The official face of HMRC in recent years has attracted media attention for channelling her fees through a personal services company.
The BBC newsreader, who fronts the Self Assessment advertising campaign with the catchphrase "tax doesn't have to be taxing", set up the firm that entitled her to pay corporation tax at the small companies rate of 21% on some of her earnings.
The Telegraph reported that Companies House filings reveal she is sole director and shareholder of Moira Stuart Limited. The accounts show that £22,607 was paid into the company in 2010-11, and after £1,749 of administrative expenses, she paid £4,380 in corporation tax on the profit.
The arrangement is legitimate for freelancers, but HMRC is supposed to take action against people who it judges to be "disguised employees".
HMRC has said Stuart works on specific advertising campaigns for HMRC, but is not employed directly so there is no question of disguised employment.
Foreign secretary William Hague was the first senior cabinet minister to condemn the practice of setting up companies through which to siphon salaries.
Speaking on the Andrew Marr show, Hague said: "I'm not very fond of that sort of behaviour. Sometimes people will have agreed their own arrangements and done it over a long time, and that's their contractual arrangement, so of course they will have their legal rights to that. But, particularly at this time in the nation's history, people should be paying their taxes fully."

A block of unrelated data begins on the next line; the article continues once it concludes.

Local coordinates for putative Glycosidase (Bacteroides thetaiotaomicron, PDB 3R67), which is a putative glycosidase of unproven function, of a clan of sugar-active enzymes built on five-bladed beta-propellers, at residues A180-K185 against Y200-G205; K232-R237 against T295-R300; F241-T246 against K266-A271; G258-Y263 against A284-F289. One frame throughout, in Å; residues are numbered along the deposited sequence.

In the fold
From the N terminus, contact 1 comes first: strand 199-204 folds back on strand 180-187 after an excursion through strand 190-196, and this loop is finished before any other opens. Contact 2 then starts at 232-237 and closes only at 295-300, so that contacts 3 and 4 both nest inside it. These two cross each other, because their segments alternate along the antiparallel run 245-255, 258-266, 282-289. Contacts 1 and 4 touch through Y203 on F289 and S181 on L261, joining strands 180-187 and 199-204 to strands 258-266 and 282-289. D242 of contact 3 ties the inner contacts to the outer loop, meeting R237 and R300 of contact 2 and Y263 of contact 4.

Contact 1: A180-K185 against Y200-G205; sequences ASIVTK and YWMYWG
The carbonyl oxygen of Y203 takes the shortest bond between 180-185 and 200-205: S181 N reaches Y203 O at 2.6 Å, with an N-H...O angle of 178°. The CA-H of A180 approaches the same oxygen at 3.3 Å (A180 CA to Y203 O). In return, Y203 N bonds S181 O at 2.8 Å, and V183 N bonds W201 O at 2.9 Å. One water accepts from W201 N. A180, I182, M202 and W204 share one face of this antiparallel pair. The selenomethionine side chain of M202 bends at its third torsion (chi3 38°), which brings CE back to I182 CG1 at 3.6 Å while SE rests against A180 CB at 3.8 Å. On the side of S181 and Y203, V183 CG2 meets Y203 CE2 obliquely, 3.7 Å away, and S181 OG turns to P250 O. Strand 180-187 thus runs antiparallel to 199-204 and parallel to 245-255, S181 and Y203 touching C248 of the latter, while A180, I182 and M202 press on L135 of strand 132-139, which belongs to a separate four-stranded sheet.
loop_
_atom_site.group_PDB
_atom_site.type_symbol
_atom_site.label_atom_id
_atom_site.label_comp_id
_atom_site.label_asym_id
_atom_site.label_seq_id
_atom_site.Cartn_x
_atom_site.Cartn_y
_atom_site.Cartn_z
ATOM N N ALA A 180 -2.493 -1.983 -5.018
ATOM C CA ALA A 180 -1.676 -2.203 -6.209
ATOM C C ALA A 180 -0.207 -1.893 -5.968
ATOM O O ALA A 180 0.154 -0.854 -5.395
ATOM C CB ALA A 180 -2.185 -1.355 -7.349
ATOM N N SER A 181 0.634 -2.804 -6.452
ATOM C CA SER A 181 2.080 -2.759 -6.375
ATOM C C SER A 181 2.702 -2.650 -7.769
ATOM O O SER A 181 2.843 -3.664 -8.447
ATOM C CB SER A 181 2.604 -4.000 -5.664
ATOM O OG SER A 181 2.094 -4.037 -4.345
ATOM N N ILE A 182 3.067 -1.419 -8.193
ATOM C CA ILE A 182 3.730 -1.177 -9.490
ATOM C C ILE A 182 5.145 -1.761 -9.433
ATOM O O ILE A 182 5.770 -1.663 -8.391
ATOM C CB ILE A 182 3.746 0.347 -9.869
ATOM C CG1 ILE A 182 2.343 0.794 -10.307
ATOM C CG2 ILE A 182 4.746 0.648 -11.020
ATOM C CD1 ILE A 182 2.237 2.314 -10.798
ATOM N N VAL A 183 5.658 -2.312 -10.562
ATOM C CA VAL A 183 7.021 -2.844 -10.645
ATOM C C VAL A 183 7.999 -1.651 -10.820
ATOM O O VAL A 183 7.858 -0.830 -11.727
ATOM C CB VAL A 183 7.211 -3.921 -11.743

Service companies have been popular among senior BBC executives for years, but the scale of their popularity across the public sector is now under growing scrutiny.
Last week it was revealed that up to 25 full-time NHS staff, most on contracts as long as five years, are paid through companies owned by their families.
The Department of Health is investigating the claim and whether the staff will be allowed to go on the payroll.
The issue of whether or not the staff in question should be caught by IR35 is expected to come into play, centring on whether they declared they were caught by IR35 as “disguised employees".
The head of the Student Loans Company (SLC) was also found to have been paid through a company, reportedly allowing him to legally save as much as £40,000 a year in tax.
The Treasury is undertaking a wider review across government departments, which is due to be completed by the end of March.